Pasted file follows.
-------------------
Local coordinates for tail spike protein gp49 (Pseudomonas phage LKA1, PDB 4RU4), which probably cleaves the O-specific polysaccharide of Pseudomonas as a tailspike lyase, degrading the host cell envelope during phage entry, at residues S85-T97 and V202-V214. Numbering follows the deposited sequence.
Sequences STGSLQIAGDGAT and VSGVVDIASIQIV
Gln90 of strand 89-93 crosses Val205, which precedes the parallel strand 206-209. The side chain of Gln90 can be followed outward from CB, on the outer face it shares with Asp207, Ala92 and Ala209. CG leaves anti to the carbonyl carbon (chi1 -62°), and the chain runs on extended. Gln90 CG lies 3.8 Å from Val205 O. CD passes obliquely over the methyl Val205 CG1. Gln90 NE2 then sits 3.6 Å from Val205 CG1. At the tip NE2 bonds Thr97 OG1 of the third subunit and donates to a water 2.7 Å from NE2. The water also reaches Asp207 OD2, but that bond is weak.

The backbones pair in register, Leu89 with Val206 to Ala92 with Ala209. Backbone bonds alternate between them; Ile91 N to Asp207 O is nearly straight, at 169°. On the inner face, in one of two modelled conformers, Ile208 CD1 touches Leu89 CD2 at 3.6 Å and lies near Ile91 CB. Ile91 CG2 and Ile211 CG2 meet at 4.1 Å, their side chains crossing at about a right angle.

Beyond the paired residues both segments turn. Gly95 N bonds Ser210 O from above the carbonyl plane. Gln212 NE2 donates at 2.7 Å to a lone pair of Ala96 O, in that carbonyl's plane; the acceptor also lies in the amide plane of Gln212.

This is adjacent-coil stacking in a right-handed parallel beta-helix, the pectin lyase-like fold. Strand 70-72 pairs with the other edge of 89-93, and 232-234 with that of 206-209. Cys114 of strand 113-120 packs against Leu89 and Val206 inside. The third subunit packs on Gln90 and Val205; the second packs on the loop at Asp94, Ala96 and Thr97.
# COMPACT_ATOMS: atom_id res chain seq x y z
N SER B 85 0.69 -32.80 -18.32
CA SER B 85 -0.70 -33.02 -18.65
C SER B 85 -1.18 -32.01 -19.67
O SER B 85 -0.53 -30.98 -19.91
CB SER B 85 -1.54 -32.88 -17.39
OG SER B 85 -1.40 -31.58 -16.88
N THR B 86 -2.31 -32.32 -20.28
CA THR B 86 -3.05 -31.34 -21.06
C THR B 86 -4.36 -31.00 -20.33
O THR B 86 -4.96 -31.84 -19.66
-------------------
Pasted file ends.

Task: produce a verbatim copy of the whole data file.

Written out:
Local coordinates for tail spike protein gp49 (Pseudomonas phage LKA1, PDB 4RU4), which probably cleaves the O-specific polysaccharide of Pseudomonas as a tailspike lyase, degrading the host cell envelope during phage entry, at residues S85-T97 and V202-V214. Numbering follows the deposited sequence.
Sequences STGSLQIAGDGAT and VSGVVDIASIQIV
Gln90 of strand 89-93 crosses Val205, which precedes the parallel strand 206-209. The side chain of Gln90 can be followed outward from CB, on the outer face it shares with Asp207, Ala92 and Ala209. CG leaves anti to the carbonyl carbon (chi1 -62°), and the chain runs on extended. Gln90 CG lies 3.8 Å from Val205 O. CD passes obliquely over the methyl Val205 CG1. Gln90 NE2 then sits 3.6 Å from Val205 CG1. At the tip NE2 bonds Thr97 OG1 of the third subunit and donates to a water 2.7 Å from NE2. The water also reaches Asp207 OD2, but that bond is weak.

The backbones pair in register, Leu89 with Val206 to Ala92 with Ala209. Backbone bonds alternate between them; Ile91 N to Asp207 O is nearly straight, at 169°. On the inner face, in one of two modelled conformers, Ile208 CD1 touches Leu89 CD2 at 3.6 Å and lies near Ile91 CB. Ile91 CG2 and Ile211 CG2 meet at 4.1 Å, their side chains crossing at about a right angle.

Beyond the paired residues both segments turn. Gly95 N bonds Ser210 O from above the carbonyl plane. Gln212 NE2 donates at 2.7 Å to a lone pair of Ala96 O, in that carbonyl's plane; the acceptor also lies in the amide plane of Gln212.

This is adjacent-coil stacking in a right-handed parallel beta-helix, the pectin lyase-like fold. Strand 70-72 pairs with the other edge of 89-93, and 232-234 with that of 206-209. Cys114 of strand 113-120 packs against Leu89 and Val206 inside. The third subunit packs on Gln90 and Val205; the second packs on the loop at Asp94, Ala96 and Thr97.
# COMPACT_ATOMS: atom_id res chain seq x y z
N SER B 85 0.69 -32.80 -18.32
CA SER B 85 -0.70 -33.02 -18.65
C SER B 85 -1.18 -32.01 -19.67
O SER B 85 -0.53 -30.98 -19.91
CB SER B 85 -1.54 -32.88 -17.39
OG SER B 85 -1.40 -31.58 -16.88
N THR B 86 -2.31 -32.32 -20.28
CA THR B 86 -3.05 -31.34 -21.06
C THR B 86 -4.36 -31.00 -20.33
O THR B 86 -4.96 -31.84 -19.66